NCPA - National Center for Policy Analysis


January 26, 2007

President Bush's proposal for easing the nation's health-care woes -- encouraging families to buy insurance on their own instead of relying on employer-provided insurance -- differs from approaches favored by Massachusetts and California as well as many Democrats in Congress, say Jane Zhang and Sarah Lueck in the Wall Street Journal.

Consider the differences:

  • The Massachusetts plan requires all but the smallest employers to offer health insurance, or else pay an assessment to the state.
  • In California, a similar requirement would compel employers that don't offer insurance to pay a 4 percent payroll tax.
  • The Bush plan, in contrast, makes employer-provided health insurance taxable, but creates a tax deduction of $15,000 for families and $7,500 for singles, for everyone who gets insurance, through work or on the open market.

"What you are seeing is indicative of sharp philosophical differences," says Robert Laszewski, a health-policy analyst.  "One is to build on the employer-based system that most Democrats embrace and the other is to develop an entirely new system controlled by the consumer, not the employer."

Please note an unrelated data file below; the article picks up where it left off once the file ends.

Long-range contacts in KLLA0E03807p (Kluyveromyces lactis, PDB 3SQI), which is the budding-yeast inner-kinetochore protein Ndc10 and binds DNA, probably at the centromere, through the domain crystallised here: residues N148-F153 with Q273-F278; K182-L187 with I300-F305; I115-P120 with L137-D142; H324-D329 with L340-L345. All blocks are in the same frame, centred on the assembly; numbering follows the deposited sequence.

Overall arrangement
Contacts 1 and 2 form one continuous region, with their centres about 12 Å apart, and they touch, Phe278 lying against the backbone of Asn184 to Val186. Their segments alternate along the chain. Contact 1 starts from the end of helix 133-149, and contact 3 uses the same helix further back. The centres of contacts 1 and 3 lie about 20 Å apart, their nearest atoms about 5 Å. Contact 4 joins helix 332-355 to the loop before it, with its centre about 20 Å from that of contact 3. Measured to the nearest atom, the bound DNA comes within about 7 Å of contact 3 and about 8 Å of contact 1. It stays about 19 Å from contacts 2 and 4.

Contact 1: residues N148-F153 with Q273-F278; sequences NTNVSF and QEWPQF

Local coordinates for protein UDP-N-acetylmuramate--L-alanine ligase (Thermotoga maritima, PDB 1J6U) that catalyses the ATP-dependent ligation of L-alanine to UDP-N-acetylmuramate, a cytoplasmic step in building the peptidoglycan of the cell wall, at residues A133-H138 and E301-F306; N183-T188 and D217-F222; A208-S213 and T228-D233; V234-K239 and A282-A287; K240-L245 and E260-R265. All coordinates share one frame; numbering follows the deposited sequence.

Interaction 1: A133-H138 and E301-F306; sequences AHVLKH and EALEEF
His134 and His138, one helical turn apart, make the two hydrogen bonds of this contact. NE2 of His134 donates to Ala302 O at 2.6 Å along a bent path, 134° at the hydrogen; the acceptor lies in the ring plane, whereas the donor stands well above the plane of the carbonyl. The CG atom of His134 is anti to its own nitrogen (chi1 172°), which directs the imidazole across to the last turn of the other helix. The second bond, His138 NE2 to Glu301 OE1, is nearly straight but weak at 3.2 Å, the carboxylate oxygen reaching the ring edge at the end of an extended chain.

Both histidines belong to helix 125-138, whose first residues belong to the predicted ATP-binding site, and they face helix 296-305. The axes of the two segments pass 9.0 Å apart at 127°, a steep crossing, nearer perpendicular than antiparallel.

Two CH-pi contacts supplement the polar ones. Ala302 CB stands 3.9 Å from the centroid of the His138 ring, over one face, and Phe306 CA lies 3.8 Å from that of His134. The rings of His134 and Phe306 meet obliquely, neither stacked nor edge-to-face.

Nina Owcharenko, a senior policy analyst for health care at the Heritage Foundation, says the Bush plan would complement states' effort to expand coverage.

"The states control the regulatory structure of the individual market, especially for small businesses and individuals.  It's not removing the employer system.  It's not keeping the individual market as it is.  The overall impact is combining the tax code with state innovations.  The end goal will be to increase the number of people who have private insurance," explains Owcharenko.

Source: Jane Zhang and Sarah Lueck, "Bush Health Plan Shifts Onus to the Consumer," Wall Street Journal, January 25, 2007.

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